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BLOG POST #273: A Pit Bull with a Badge
This week I honor another recipient of the *Crystal Kipper & Ali Kemp Memorial Award—Kansas City Police Detective Maggie McGuire. Det. McGuire also worked on the FBI Cyber Crime Task Force.
One case she helped bring to justice involved a Roman Catholic priest and the Bishop who knew about the priest’s pornographic fetish but did nothing to stop it.
The priest pleaded guilty to four counts of producing pornography and one count of attempting to produce child pornography. A federal judge sentenced him to 50-years in prison without parole. Each count related to five separate child victims ranging in age between two and 12-years old.
After a guilty verdict and the Vatican’s acceptance of his resignation, the court sentenced the Bishop to two years of supervised probation.
At the award ceremony, the Deputy U.S. Attorney noted because of Det. McGuire’s untiring and relentless work, they identified multiple victims. He also remarked that from the first day they had assigned her the case—which took years to prosecute—she’d been a pit bull in tracking down the evidence needed to seek justice on behalf of the child victims.
A direct quote from the Deputy U.S. Attorney, “The impetus for the additional programs and victims’ advocates put into place in the Diocese as a result of the Ratigan/Finn debacle, and the additional education of the community on the dangers of child exploitation—especially from the production of child pornography—all owe their origin to this detective’s work, and stand as a more positive legacy and a promise that children in our District will be protected for years to come.”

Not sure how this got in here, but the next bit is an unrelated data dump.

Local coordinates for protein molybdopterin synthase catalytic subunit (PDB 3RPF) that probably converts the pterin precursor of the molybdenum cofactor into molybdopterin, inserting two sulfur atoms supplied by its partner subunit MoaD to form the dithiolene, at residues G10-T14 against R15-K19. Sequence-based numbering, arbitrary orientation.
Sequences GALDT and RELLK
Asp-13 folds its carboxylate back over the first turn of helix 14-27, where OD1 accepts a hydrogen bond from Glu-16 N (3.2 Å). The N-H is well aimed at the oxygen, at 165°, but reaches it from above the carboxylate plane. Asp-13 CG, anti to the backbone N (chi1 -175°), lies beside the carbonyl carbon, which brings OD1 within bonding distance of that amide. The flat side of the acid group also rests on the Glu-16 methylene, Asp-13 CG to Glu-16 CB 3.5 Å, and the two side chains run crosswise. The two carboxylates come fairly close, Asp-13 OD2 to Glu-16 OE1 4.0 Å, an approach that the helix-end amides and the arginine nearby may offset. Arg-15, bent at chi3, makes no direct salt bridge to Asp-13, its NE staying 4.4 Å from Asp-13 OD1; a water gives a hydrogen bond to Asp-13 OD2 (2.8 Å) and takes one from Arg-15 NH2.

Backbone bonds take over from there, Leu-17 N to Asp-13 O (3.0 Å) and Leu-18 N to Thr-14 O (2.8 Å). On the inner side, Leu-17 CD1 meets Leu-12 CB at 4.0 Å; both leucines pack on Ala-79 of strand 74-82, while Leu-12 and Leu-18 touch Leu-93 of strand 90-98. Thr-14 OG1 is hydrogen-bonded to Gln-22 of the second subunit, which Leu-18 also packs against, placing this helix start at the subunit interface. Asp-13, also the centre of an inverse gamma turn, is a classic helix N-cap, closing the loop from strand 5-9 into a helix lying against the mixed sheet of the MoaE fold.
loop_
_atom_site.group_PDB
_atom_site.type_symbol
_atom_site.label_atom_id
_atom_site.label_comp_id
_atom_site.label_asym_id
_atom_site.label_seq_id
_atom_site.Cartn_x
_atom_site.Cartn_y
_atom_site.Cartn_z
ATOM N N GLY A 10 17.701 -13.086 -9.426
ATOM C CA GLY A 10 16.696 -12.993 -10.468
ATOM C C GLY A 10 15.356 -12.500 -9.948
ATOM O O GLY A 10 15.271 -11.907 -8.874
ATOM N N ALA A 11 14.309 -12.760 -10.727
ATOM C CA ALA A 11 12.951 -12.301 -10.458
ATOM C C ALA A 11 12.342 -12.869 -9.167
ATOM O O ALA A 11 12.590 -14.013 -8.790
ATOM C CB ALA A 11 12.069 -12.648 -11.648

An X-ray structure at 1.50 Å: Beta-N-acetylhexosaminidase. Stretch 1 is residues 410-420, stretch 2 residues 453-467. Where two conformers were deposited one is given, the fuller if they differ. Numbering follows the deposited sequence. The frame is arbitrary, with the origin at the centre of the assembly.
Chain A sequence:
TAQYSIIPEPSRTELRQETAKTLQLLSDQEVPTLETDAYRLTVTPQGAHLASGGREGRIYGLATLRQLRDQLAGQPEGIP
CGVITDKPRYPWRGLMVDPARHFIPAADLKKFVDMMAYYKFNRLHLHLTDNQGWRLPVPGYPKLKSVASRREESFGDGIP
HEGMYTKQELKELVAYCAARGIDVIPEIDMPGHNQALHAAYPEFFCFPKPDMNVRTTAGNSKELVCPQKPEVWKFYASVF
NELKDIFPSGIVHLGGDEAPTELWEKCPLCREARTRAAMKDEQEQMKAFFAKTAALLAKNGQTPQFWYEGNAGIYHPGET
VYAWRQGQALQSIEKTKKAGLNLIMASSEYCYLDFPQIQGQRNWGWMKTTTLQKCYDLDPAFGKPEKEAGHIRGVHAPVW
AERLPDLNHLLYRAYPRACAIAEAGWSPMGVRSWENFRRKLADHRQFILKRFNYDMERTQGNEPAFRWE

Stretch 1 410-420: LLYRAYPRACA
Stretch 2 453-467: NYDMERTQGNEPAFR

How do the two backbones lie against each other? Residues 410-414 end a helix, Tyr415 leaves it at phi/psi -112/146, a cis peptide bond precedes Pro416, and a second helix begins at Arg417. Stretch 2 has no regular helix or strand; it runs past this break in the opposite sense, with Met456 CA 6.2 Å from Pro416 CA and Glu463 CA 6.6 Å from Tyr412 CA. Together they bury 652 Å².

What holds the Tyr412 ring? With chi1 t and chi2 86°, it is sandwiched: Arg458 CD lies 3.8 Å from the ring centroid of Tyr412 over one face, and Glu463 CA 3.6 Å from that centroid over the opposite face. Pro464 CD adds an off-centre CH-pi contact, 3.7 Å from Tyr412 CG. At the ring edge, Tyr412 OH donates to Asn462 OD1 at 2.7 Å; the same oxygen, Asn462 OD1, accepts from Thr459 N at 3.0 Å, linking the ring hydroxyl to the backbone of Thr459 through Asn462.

*The Crystal Kipper & Ali Kemp Memorial Award is presented by the U.S. Attorney’s Office each year during the observance of National Crime Victims’ Rights Week to recognize the outstanding work of an individual or organization in protecting children from exploitation. The award is presented in memory of Crystal Kipper and Ali Kemp, two young women who were both fatal victims of tragic crimes.
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Source: U.S. Attorney’s Office, National Catholic Reporter, Reuters
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